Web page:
Fruit-Based Liquid Delivery Vehicles. Consumers desire new ways to consume fruit in their diets. In addition, environmentally-friendly packaging is increasingly desired. The development of edible fruit straws addresses both of these needs. The first edible fruit straws were developed by researchers in the Processed Foods Research Unit, Albany, CA, in collaboration with a non-profit institute and an industrial partner. The straw production is currently being optimized and it is anticipated that the product will be commercially introduced into the marketplace in the next year. This research supports NP 306, Component 2 "New Processes, New Uses, and Value-Added Foods".

Microwavable Fruit Snacks. The market for new, healthy forms of microwavable snacks is large offering a value-added product opportunity for American fruit growers competing in the global marketplace. Researchers in the Processed Foods Research Unit, Albany, CA, have begun on microwave processing of fruits and vegetables, as well as extrusion processing of expanded snacks using breadfruit as the starch source. Initial tests were performed on the development of fruit-based pellets to be coated and later expanded into microwave snacks. Research offers new and novel way to process and market healthy snakcs. This research supports NP 306, "New Processes, New Uses, and Value-Added Foods".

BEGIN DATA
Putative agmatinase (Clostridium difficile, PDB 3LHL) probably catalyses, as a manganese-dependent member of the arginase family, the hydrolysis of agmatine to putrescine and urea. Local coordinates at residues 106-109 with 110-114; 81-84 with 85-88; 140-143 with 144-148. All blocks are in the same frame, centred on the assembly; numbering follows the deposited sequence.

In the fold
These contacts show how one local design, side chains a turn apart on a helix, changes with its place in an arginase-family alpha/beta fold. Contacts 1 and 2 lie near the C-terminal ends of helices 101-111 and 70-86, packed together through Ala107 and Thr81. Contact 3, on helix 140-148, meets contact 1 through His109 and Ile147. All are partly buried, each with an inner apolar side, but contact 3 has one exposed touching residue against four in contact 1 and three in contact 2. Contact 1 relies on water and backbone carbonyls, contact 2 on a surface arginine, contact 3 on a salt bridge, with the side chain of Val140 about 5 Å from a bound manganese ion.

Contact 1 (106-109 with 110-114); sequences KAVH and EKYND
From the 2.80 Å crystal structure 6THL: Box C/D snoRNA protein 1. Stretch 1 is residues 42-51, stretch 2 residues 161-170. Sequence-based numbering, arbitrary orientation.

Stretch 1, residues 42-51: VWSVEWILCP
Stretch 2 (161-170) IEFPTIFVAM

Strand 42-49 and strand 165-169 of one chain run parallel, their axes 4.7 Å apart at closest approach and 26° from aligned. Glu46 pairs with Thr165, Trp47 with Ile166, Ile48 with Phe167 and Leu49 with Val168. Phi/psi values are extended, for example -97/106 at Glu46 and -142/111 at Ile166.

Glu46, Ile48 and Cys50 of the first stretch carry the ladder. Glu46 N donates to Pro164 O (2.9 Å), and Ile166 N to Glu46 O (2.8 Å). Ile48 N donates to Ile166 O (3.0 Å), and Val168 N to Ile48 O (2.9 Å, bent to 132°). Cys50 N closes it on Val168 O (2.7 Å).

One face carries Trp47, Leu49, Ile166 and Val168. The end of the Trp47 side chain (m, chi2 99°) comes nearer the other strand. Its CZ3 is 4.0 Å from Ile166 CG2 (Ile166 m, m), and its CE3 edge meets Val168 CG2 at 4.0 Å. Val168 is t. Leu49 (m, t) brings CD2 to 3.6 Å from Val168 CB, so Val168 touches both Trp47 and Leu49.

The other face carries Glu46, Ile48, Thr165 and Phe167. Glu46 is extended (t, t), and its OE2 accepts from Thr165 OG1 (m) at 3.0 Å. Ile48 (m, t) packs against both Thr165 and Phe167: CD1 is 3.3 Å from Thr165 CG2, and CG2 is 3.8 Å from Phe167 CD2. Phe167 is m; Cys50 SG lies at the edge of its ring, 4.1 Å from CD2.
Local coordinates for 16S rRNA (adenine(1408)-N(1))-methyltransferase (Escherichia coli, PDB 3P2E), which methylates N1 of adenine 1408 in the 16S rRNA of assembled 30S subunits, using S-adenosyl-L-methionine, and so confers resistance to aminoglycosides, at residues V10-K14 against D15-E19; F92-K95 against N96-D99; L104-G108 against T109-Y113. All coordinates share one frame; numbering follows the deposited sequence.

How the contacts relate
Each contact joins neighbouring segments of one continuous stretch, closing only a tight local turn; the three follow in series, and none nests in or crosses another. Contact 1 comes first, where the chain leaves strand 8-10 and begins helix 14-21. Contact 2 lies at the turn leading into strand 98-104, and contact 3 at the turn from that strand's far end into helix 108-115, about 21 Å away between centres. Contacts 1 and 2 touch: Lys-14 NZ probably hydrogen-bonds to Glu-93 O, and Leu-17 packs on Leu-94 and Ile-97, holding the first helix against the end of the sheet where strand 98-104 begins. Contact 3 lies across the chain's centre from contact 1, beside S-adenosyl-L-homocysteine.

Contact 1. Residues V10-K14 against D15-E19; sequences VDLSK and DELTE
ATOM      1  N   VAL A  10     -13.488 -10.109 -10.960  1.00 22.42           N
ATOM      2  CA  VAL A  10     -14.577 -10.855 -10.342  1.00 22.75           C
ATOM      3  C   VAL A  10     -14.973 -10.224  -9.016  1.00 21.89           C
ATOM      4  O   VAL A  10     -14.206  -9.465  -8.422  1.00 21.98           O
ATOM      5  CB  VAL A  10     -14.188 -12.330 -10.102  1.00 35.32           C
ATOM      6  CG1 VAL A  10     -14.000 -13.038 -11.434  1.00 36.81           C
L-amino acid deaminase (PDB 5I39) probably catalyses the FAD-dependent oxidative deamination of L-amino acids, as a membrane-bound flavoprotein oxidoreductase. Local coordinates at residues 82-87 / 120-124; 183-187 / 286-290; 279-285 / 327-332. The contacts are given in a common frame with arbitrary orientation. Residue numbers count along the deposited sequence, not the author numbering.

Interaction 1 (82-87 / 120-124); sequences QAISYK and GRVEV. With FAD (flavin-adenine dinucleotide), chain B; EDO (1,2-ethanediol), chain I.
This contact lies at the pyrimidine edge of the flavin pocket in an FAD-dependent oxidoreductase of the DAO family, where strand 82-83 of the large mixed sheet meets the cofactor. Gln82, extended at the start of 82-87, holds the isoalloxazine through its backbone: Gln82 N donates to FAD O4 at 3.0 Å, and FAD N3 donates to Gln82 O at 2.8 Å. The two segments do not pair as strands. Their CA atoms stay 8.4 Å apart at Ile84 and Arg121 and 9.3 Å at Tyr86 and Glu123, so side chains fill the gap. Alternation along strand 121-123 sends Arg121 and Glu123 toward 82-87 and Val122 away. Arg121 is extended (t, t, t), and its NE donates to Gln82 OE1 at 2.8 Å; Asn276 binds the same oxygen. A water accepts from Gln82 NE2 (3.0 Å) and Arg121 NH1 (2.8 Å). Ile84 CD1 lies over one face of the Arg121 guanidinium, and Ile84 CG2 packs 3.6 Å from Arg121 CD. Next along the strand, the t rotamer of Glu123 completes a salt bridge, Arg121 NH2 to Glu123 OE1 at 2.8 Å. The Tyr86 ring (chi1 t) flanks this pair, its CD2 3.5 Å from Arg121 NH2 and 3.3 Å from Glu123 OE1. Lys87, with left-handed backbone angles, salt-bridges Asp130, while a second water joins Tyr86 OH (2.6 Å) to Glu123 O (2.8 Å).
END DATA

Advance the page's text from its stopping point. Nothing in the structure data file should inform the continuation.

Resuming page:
5.Significant Activities that Support Special Target Populations
The first two accomplishments in 4 have impact on rural employment in that these plants operate in areas of high unemployment. Many jobs have been and will continue to be created as a result of the support ARS provided in building these two small businesses. All of these accomplishments also impact children's nutritional status by providing alternatives to increase consumption of fruits and vegetables.


6.Technology Transfer

Number of new CRADAs and MTAs2
Number of active CRADAs and MTAs6
Number of invention disclosures submitted5
Number of patent applications filed2
Number of web sites managed1
Number of non-peer reviewed presentations and proceedings18
Number of newspaper articles and other presentations for non-science audiences21

Review Publications
Rojas-Grau, M.A., Avena Bustillos, R.D., Friedman, M., Henika, P.R., Martin-Belloso, O., Mc Hugh, T.H. 2006. Mechanical, Barrier and Antimicrobial Properties of Apple Puree Edible Films Containing Plant Essential Oils. Journal of Agricultural and Food Chemistry. 54:9262-9267.